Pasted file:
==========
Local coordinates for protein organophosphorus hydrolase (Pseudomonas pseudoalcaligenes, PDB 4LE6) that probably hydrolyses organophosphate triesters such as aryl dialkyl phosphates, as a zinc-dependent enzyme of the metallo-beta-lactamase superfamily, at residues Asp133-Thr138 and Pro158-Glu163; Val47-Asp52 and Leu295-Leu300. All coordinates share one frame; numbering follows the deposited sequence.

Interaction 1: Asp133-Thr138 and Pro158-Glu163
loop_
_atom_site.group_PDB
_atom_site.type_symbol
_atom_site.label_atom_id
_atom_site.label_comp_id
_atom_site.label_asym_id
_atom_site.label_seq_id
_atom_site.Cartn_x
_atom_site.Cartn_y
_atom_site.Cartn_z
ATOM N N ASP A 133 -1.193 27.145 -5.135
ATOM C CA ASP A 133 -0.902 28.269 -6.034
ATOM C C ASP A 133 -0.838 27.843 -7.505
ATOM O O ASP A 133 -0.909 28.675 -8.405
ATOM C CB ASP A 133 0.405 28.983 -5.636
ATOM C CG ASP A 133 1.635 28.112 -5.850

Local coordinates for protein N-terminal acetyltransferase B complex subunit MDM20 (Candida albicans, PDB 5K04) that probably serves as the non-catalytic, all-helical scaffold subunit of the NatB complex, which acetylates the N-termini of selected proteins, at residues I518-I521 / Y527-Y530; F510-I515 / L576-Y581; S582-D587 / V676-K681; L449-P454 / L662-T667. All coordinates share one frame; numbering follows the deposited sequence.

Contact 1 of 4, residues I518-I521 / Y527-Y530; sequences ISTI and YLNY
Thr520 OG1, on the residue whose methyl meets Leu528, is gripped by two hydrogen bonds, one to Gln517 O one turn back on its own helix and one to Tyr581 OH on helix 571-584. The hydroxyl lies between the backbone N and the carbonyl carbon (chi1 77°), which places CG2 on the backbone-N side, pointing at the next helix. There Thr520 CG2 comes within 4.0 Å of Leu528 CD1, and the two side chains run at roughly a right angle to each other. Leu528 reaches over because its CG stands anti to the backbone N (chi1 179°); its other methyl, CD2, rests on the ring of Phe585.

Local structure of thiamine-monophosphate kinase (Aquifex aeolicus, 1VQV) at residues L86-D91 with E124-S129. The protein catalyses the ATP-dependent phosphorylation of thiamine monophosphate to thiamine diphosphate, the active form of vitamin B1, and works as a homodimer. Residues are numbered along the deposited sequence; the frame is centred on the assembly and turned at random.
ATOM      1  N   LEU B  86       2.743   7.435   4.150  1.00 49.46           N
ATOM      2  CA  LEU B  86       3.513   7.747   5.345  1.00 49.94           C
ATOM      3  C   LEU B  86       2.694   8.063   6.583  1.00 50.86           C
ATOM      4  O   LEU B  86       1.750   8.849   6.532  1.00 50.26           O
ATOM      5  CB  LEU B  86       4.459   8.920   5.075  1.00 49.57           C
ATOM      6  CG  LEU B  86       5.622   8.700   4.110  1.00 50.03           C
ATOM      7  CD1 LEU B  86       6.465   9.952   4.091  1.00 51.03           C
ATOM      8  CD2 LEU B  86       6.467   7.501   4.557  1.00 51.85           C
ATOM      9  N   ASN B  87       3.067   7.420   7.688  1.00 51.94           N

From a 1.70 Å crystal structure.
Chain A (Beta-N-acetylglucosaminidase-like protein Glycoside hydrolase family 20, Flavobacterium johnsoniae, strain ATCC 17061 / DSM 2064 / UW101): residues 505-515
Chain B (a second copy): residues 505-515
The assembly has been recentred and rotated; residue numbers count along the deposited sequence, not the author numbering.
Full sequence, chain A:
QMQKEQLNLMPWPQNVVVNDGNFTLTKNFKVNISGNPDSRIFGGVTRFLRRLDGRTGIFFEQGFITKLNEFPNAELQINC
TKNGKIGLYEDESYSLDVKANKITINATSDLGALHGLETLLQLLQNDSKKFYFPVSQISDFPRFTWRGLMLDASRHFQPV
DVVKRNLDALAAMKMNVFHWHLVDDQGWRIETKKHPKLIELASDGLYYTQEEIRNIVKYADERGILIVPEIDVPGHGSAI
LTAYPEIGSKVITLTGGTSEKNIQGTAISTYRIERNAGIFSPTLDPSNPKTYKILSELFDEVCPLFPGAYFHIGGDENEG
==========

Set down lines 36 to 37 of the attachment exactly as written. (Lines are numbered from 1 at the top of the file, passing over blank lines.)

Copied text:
Full sequence, chain A:
QMQKEQLNLMPWPQNVVVNDGNFTLTKNFKVNISGNPDSRIFGGVTRFLRRLDGRTGIFFEQGFITKLNEFPNAELQINC